Sunday, February 21, 2010

City Driving

I'm in one of my favorite cities this weekend, San Francisco. For me personally this has more to do with my good friends and bbqing oysters while looking out at the pacific ocean, although the diverse culture, great restaurants and abundant varieties of cider have also influenced my opinion towards this great city. My early Friday afternoon flight out of Las Vegas was delayed and with my luck I ended up arriving right in the middle of Friday 5 o'clock traffic. After picking up my rental car I immediately head north on the 101 towards the city.

Less than 2 minutes pass and I am encompassed in bumper to bumper traffic. My estimated 15 minute google maps drive is now looking more like an hour. My Nissan Versa rental car is almost at a stand-still and I am quickly reminded I am no longer at home. Local drivers seem to be cutting in and out of traffic at every opportunity. Patience is definitely not a virtue to these drivers.

I soon pull close to a 26' box truck, who appears to be using a technique I learned with the SMITH Driving System: 'Leave Yourself an Out'. This particular truck was trying to leave at least 1 and a half car lengths in front of him as his 'out'. Yet, as soon as the traffic crawled ahead, another inpatient driver in the exit-only right lane would identify this opportunity and fill the gap. There again the truck driver would hold off on immediately accelerating to ensure he had enough space between himself and the car in front to only be cut off once again. I watched as long as I had him in my sight and I personally identified 5 different occasions in approximately 3-4 minutes that this phenomenon occurred.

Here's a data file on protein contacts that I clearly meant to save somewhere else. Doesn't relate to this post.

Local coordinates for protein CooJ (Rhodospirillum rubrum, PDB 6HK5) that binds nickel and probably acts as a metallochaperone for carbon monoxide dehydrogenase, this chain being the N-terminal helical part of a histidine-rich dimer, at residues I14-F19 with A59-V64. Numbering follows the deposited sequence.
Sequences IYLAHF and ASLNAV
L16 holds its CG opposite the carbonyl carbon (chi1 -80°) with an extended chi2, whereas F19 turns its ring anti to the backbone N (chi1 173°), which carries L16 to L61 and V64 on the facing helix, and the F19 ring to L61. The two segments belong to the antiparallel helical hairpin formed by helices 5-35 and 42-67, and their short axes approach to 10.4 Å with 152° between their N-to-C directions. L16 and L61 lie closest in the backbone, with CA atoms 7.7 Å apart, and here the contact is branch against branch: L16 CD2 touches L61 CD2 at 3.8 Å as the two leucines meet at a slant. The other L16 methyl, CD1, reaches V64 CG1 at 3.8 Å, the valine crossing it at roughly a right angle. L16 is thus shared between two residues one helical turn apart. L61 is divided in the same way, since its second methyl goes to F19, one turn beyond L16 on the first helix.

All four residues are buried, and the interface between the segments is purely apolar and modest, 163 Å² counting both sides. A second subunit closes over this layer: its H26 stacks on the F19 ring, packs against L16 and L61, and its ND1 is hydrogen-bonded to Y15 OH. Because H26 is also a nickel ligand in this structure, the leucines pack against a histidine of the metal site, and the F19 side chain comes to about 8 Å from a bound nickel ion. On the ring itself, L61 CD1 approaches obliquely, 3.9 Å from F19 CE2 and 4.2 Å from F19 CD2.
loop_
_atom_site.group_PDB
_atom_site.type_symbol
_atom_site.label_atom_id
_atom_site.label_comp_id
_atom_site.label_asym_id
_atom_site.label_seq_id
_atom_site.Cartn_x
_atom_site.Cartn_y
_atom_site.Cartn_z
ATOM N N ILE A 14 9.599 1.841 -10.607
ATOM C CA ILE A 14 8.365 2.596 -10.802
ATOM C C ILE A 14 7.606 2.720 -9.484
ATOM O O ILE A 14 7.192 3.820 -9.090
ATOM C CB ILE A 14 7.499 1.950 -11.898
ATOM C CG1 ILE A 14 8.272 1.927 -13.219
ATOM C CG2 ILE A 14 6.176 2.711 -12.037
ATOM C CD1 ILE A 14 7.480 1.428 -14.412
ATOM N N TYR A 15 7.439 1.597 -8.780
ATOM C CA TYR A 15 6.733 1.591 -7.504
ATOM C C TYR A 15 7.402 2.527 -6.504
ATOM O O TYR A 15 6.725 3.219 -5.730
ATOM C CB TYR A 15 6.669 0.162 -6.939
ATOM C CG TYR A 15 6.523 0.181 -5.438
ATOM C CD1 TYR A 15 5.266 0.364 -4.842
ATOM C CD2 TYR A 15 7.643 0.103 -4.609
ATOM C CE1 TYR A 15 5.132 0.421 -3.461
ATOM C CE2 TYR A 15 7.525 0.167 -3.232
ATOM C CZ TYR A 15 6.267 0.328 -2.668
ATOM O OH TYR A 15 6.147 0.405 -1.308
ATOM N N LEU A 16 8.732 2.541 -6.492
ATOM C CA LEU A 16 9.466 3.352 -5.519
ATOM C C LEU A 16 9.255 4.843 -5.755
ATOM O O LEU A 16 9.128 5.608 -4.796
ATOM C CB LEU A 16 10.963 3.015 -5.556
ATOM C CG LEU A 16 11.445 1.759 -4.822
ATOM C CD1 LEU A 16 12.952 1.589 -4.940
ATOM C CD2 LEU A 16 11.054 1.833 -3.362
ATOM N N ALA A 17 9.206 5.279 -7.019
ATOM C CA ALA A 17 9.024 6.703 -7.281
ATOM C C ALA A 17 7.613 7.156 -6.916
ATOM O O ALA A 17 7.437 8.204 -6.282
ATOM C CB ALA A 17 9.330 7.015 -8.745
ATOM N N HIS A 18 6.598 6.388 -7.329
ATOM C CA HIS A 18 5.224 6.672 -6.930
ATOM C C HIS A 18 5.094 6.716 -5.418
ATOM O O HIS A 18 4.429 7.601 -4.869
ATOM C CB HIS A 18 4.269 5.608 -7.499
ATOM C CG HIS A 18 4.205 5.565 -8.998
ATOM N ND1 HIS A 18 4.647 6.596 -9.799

I am sure we can all identify this example in our daily commute and although I can say this is a fairly common practice, it is a very dangerous one.With 4,321 fatal accidents involving large vehicles in 2006 (according to the FMCSA) it is a sobering reality that innocent lives are in our hands each time we drive. This particular driver was patiently trying everything he could to 'leave himself an out' yet he was still at risk due to the other drivers on the road.

If you have never encountered the SMITH System of driving, I encourage you to take a look. ( The five key points this system outlines can be applied to all vehicles and drivers although it is specifically focused towards large commercial vehicles. One tip I will pass on from my Smith System instructor is to treat the cars around you as if your mom/sister/daughter were in those drivers seats. We would all make different driving decisions if they were in the lane next to us.

This blog goes out to the patient man driving the 'Flower Delivery' straight truck on the CA 101 N on Friday. If only we were all as patient as you.

Drive safe out there.

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